I have edited it for clarity.

Janet Biehl

 

Declaration of the Political Solution

Extraordinary General Assembly of the DTK

December 25-27, 2015

Today in a crucial and historic period, global capitalism is experiencing deep chaos, and since that chaos profoundly affects the Middle East, the world’s major powers are making serious calculations about their interest in the region. In our chaos, economic, social, cultural, political and military developments have prevented us from resolving issues of national identity, freedom, and democracy. New alternative democratic models have emerged, even as old ones are beginning to dissolve.

At Newroz [March 21,] 2013, the Kurdish national leader Abdullah Öcalan issued a historic call to all Kurdish communities and to the world. He proposed solutions to the problems of our country based on in-depth negotiations and on trust; they undoubtedly would have to be achieved with the approval of Turkey’s Grand National Assembly. After that declaration, a dialogue process began, to achieve this objective. Arms were to be laid down, so that ideas could begin to speak. Ideas, and democratic politics, would be the new method of struggle.

On February 28, 2015, at the Dolmabahçe Palace, members of the peace process presented an agreed-upon framework to the public in the presence of government officials. But later the president rejected it, and the state inflicted severe isolation and solitary confinement upon Öcalan. The ruling AKP party put the peace process into a deep freeze, revealing that it in fact has no policy at all for resolving the Turkish-Kurdish conflict. Instead it attempts to suppress the Kurdish freedom struggle by military force.

In the June 7, 2015, general elections, Kurdish and other people expressed their strong preference that Turkey become democratic and that the Kurdish conflict be resolved peacefully. Unfortunately the AKP government refused to accept this election result and thereby forfeited a historic opportunity. Erdoğan and the AKP’s senior management carried out a coup, setting aside the June 7 election results through a war policy.

As the AKP government abrogated the Dolmabahçe agreement, terminated the Imrali negotiations, initiated military air and land operations, and tried to violently suppress the legitimate democratic demands, people’s councils in some provincial capitals and districts of the southeast decided to declare self-governance. The state proceeded to arrest and execute elected officials, politicians, and civilians in those areas. Kurdish youth mounted a defense by digging trenches and building barricades.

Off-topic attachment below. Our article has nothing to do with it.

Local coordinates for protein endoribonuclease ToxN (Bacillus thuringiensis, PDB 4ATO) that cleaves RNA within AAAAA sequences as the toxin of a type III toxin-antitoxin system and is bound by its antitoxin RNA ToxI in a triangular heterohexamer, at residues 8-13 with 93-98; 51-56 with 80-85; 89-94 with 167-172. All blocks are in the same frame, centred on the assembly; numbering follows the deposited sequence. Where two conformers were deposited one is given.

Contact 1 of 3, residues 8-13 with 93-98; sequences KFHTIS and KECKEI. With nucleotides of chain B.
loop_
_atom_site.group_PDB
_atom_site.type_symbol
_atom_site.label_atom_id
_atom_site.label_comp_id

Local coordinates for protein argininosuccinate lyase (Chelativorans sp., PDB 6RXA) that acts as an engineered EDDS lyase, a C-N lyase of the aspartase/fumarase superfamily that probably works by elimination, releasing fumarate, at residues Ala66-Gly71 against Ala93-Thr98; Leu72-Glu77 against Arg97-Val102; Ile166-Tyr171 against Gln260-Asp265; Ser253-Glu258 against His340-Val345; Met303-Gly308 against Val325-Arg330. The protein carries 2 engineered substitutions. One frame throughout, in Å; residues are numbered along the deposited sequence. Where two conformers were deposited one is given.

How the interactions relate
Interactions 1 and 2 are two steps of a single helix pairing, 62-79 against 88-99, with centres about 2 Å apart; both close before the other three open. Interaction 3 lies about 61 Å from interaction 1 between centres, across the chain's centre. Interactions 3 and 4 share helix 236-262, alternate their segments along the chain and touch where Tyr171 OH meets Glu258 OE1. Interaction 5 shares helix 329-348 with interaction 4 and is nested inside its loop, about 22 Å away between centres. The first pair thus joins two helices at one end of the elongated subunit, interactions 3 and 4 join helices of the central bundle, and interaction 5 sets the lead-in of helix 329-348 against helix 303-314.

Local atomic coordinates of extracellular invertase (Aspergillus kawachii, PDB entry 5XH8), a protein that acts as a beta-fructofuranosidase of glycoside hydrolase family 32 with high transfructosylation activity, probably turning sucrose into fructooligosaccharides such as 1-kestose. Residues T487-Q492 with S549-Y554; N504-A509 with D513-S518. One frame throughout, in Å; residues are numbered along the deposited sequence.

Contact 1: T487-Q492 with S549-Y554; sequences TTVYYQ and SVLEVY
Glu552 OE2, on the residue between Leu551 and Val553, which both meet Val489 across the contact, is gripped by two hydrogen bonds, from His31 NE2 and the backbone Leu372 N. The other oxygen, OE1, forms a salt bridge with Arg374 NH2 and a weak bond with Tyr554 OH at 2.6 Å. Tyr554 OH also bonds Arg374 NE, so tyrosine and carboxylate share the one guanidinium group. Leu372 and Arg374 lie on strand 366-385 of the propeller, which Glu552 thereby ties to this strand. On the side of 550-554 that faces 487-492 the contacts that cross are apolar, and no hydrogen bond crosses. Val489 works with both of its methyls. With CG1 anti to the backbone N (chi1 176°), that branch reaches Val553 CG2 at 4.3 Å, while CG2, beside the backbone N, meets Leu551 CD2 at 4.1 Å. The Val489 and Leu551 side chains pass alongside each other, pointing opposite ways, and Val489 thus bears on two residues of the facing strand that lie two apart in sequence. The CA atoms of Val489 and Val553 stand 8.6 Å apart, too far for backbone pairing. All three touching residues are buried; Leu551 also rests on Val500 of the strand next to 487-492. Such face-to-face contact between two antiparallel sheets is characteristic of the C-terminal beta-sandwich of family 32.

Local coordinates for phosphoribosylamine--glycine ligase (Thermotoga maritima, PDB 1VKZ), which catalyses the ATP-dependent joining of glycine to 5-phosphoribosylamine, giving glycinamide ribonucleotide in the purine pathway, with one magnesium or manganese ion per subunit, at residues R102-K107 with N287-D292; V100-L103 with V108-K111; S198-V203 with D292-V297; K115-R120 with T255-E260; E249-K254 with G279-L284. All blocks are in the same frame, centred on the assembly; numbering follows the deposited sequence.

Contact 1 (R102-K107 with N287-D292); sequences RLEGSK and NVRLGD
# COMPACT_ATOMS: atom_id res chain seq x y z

Today the government portrays the conflict as an issue of trenches to legitimize its own policy of fighting “terrorism,” but the Kurdish people are undertaking a legitimate resistance, demanding democratic self-government at the local level. Because the their longstanding demand for legal and political status has not been recognized, they have started a struggle relying on their own resources.

In Turkey’s current governing model, centralized state power, dominated by men, strives to maintain its own control, even as it generates social problems. The alternative model is based on democratic politics, tolerating diversity and coexistence. Demands for Democratic Modernity and freedom are, at their core, demands for political status. This democratic solution should be grounded in political negotiations. Hence to overcome the problems the Kurdish people are facing, the channels of dialogue and negotiation must be reopened. We consider the freedom of Abdullah Öcalan to be the essential prerequisite to a constructive and consistent peace process.

To this end, we hereby present to the public the declaration of Democratic Autonomy that the DTK previously introduced [in 2011] and that was included in the peace process by the DBP and the HDP. In so doing, we hope to help the public better understand our people’s objective in declaring self-government.

The governing model that should be dominant in the world today is indisputably democracy. No government that centrally administers every street, neighborhood, city and town can be legitimate; democracy requires the autonomy of local units. Every democracy in the world today recognizes the autonomy of its diverse communities, and the further development of democracy is impossible without recognition of local autonomies.